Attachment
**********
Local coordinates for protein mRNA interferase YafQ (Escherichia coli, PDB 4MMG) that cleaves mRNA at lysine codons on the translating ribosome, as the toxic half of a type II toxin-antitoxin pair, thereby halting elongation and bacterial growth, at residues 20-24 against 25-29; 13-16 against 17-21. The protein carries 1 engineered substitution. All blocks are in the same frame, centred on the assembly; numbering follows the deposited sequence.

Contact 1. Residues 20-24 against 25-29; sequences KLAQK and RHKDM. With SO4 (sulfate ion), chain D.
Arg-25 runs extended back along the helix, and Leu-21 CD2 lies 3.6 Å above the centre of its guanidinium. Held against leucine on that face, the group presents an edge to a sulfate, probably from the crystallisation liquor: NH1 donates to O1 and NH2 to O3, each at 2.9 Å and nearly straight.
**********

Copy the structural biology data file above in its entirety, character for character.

Local coordinates for protein mRNA interferase YafQ (Escherichia coli, PDB 4MMG) that cleaves mRNA at lysine codons on the translating ribosome, as the toxic half of a type II toxin-antitoxin pair, thereby halting elongation and bacterial growth, at residues 20-24 against 25-29; 13-16 against 17-21. The protein carries 1 engineered substitution. All blocks are in the same frame, centred on the assembly; numbering follows the deposited sequence.

Contact 1. Residues 20-24 against 25-29; sequences KLAQK and RHKDM. With SO4 (sulfate ion), chain D.
Arg-25 runs extended back along the helix, and Leu-21 CD2 lies 3.6 Å above the centre of its guanidinium. Held against leucine on that face, the group presents an edge to a sulfate, probably from the crystallisation liquor: NH1 donates to O1 and NH2 to O3, each at 2.9 Å and nearly straight.